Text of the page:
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Export Recovery

by Morgan Bell | Nov 01, 2016

The Journal of Commerce reported all of the major West Coast gateways generated year-over-year export gains in August. The U.S. intermodal rail network has sufficient capacity to handle any increase in export cargos that will be shipped to West Coast ports. West Coast export volumes posted on the Pacific Maritime Association's website also show a pickup in exports compared to last year. In July, the most recent month available, the PMA showed the strongest export volume since 2013. 

Asia is the largest destination for U.S. containerized exports. The peak season for exports in the westbound trans-Pacific begins in the fourth quarter of each year and continues into the second quarter of the subsequent year. Now that schools are back in session, large volumes of paper and used packaging materials will be recycled and shipped to Asia.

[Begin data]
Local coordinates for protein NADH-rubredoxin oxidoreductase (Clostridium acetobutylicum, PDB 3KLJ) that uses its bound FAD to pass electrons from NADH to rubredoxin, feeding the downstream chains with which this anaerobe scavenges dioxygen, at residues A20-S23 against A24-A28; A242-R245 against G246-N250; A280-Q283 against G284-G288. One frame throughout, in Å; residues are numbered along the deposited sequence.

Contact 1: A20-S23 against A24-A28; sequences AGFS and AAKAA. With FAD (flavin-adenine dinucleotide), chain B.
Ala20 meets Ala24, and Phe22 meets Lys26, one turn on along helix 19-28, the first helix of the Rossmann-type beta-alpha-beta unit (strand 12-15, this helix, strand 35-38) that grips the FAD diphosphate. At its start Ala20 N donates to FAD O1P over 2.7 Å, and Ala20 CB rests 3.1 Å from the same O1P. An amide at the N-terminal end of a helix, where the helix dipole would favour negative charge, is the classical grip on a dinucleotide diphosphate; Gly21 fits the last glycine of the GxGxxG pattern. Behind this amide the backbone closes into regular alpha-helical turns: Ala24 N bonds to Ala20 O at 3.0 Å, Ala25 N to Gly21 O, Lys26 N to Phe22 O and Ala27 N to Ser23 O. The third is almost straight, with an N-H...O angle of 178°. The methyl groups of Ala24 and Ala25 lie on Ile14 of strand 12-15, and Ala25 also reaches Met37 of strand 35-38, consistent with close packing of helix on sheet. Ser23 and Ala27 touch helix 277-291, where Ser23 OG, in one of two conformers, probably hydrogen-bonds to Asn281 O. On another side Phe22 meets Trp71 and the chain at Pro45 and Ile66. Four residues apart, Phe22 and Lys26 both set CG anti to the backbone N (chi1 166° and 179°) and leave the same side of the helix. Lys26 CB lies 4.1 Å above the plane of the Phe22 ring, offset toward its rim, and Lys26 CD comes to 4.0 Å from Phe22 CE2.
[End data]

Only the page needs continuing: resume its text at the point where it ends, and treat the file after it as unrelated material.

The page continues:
In a good-news/bad-news scenario for agricultural exporters, the U.S. will enjoy another large grain harvest this fall. The bumper crop of soybeans, wheat and other commodities will drive down export prices, which is bad for farmers. However, the lower sale prices will somewhat offset the strong dollar that continues to make U.S. exports more expensive in Asia.

The Hanjin Shipping's bankruptcy has removed an important carrier of agricultural exports from the upper Midwest to Asia. Exporters in the region that were regular Hanjin customers will start booking with other carriers, and railroads and terminal operators that are refusing to handle Hanjin containers will readily take cargo moving in the other carriers' containers. Reports of chassis and empathy container shortages have arisen in some locations, but the dollar is strong and the worst seems to be over. Exports will continue to build through next spring before going into the usual lull through the summer months. 

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